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Water is key as study shows restoration of drained tropical peat is possible

Mongabay - June 6, 2024

Hans Nicholas Jong, Jakarta – In 2015, Indonesian forestry giant Asia Pulp & Paper announced it would retire thousands of hectares of its commercial timber plantation in Sumatra, with the ultimate goal of restoring the land back to the tropical peat swamp it once was.

The ambitious project marked a notable shift in the forest management practices of APP, which had been heavily criticized in the past for draining and clearing large swaths of carbon-rich peat forests to plant the acacia trees from which paper, packaging and many other consumer products are made.

Central to APP's effort was rewetting: the company had dug canals throughout the peat landscape to drain the waterlogged soil. Now it needed to do the reverse, blocking those same canals to allow the land to once again retain water.

And it seems to have worked, according to a newly published study in the journal Scientific Reports. Nearly a decade since the start of rewetting, soil carbon emissions have gone down, while native trees have sprung up, write the international group of scientists behind the study.

"We demonstrate that restoration through canal blocking has led to an enduring rise in the water table and initial recovery of the former vegetation cover through the re-establishment of native PSF [peat swamp forest] tree species," they write.

And once the canals were blocked, they add, nature required little help from humans: "The only active interventions are [i] canal blocking for moderate rewetting that avoids inundation where possible, [ii] limited local removal of existing non-native tree cover, and [iii] possibly 'enrichment' planting of PSF species in areas far from remaining forest."

More water and trees, less emissions

The researchers monitored the restoration area, spanning 4,800 hectares (11,900 acres) in Indonesia's South Sumatra province, for seven and a half years. As part of APP's retirement of the area, the company built 257 peat dams to block the canals.

The result? The water table rose by 30 centimeters (12 inches), while rates of land subsidence – the sinking of the sponge-like peat layer as a result of draining – slowed from a high of 7 cm (2.8 in) per year to about 1.5 cm (0.6 in) per year.

And since peat decomposition releases carbon emissions, the reduction in the peat surface subsidence rate led to reduced carbon emissions of 6.4 to 23.6 metric tons per hectare per year, the researchers estimated.

The researchers also found 57 native tree species had grown spontaneously in the most rewetted conditions and in high densities. And half of the restored no longer had acacias, indicating that even without human-led tree planting, forest regrowth is underway. The native tree species appear to do well with the higher water table, and are poised to replace the acacia pulpwood trees that don't grow well in wet peatlands.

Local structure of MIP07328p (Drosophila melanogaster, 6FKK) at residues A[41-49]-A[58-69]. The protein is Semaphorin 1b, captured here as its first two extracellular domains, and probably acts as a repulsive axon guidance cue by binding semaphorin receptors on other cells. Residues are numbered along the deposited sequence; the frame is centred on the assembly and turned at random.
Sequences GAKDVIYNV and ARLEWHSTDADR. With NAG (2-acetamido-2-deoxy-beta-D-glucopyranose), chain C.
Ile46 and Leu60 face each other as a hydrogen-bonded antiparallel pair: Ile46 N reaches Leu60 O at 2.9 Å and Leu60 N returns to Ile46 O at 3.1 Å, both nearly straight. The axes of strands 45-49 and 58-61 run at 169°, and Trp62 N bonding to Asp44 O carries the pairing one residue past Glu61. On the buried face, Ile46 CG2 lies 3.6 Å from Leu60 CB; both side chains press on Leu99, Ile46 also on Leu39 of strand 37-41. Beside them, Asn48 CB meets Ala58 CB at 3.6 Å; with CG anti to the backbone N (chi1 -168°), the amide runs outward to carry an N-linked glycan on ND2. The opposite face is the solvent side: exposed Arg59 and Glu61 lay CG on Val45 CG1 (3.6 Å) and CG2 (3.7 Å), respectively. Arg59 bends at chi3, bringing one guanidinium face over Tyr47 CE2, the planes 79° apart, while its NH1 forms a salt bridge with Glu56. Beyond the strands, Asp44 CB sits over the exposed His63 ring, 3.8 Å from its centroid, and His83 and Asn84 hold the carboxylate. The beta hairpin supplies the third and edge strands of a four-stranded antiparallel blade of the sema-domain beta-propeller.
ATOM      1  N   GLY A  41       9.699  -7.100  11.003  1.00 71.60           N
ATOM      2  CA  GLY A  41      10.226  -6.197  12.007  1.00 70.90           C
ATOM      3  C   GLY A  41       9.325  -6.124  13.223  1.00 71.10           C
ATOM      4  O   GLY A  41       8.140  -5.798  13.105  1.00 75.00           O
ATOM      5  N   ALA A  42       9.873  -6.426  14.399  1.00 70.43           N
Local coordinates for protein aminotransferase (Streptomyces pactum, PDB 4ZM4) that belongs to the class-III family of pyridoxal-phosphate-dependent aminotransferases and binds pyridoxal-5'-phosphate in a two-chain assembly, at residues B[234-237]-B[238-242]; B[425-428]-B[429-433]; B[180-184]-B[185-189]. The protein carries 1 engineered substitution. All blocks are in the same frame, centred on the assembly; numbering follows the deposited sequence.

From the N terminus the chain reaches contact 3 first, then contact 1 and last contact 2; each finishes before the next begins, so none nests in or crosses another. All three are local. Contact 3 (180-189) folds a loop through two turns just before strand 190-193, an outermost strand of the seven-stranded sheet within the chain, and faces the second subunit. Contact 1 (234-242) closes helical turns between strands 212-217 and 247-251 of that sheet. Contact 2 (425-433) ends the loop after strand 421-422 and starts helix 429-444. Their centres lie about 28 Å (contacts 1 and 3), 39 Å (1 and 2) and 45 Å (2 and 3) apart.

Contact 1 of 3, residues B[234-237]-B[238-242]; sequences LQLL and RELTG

"[U]nassisted native tree recruitment and forest regrowth, further peat surface adjustment by subsidence, and canal vegetation development to complete the blocking process, will occur spontaneously after the initial rewetting intervention," the researchers write.

However, they caution against expecting too much too fast, saying the slow growth rate of the native trees "indicates that full restoration to something similar to the original natural ecosystem cannot be a rapid process and may take some decades."

Replicable and scalable

The study notes that given that at least 1.2 million hectares (2.96 million acres) of plantations – pulpwood, oil palm and others – have been established on peatlands of similar characteristics in Sumatra, "It follows that the potential for application of the rewetting method evaluated in our study could be several million hectare at least, should plantation owners aim to restore forest in parts or all of their peatlands."

The potential for replicability and scalability is echoed by Aida Greenbury, who was the managing director of sustainability at APP when the retirement and rewetting program started in 2015, and today serves as an independent expert. (Editor's note: Greenbury sits on Mongabay's advisory council.)

She said the findings show that reducing peat subsidence and loss and reducing carbon emissions simply by rewetting peat is no longer just a theory.

"This study has greatly contributed to the new definition of 'best practice peatland management,' a goal I set 10 years ago," Greenbury told Mongabay, adding that other businesses can and should do the same.

"It is now clear that we need to protect remaining natural forests and peatlands, and it is important to restore converted peatlands adjacent to natural peat forests to maintain the integrity of peat landscapes, the carbon and biodiversity they support," she said.

"Finally, it is imperative to strictly control peatland drainage and to replace existing commercial plant species that require excessive drainage with more flood-tolerant native species to reduce the adverse impacts on our environment."


Hooijer, A., Vernimmen, R., Mulyadi, D., Triantomo, V., Hamdani, Lampela, M., ... Swarup, S. (2024). Benefits of tropical peatland rewetting for subsidence reduction and forest regrowth: Results from a large-scale restoration trial. Scientific Reports, 14(1). doi:10.1038/s41598-024-60462-3

Source: https://news.mongabay.com/2024/06/water-is-key-as-study-shows-restoration-of-drained-tropical-peat-is-possible